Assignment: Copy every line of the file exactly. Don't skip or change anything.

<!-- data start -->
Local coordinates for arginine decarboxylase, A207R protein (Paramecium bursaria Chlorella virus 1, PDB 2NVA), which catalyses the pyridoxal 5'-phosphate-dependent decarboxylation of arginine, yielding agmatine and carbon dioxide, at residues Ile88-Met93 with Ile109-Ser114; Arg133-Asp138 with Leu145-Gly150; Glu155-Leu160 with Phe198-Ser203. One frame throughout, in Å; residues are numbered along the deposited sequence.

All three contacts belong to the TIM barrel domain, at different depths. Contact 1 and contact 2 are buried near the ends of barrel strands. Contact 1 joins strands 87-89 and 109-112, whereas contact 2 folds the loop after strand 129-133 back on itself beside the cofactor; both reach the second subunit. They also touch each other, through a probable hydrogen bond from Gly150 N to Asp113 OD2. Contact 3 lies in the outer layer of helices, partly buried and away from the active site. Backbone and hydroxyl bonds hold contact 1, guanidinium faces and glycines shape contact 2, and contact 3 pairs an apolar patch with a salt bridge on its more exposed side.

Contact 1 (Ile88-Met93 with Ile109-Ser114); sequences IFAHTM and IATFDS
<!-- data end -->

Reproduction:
Local coordinates for arginine decarboxylase, A207R protein (Paramecium bursaria Chlorella virus 1, PDB 2NVA), which catalyses the pyridoxal 5'-phosphate-dependent decarboxylation of arginine, yielding agmatine and carbon dioxide, at residues Ile88-Met93 with Ile109-Ser114; Arg133-Asp138 with Leu145-Gly150; Glu155-Leu160 with Phe198-Ser203. One frame throughout, in Å; residues are numbered along the deposited sequence.

All three contacts belong to the TIM barrel domain, at different depths. Contact 1 and contact 2 are buried near the ends of barrel strands. Contact 1 joins strands 87-89 and 109-112, whereas contact 2 folds the loop after strand 129-133 back on itself beside the cofactor; both reach the second subunit. They also touch each other, through a probable hydrogen bond from Gly150 N to Asp113 OD2. Contact 3 lies in the outer layer of helices, partly buried and away from the active site. Backbone and hydroxyl bonds hold contact 1, guanidinium faces and glycines shape contact 2, and contact 3 pairs an apolar patch with a salt bridge on its more exposed side.

Contact 1 (Ile88-Met93 with Ile109-Ser114); sequences IFAHTM and IATFDS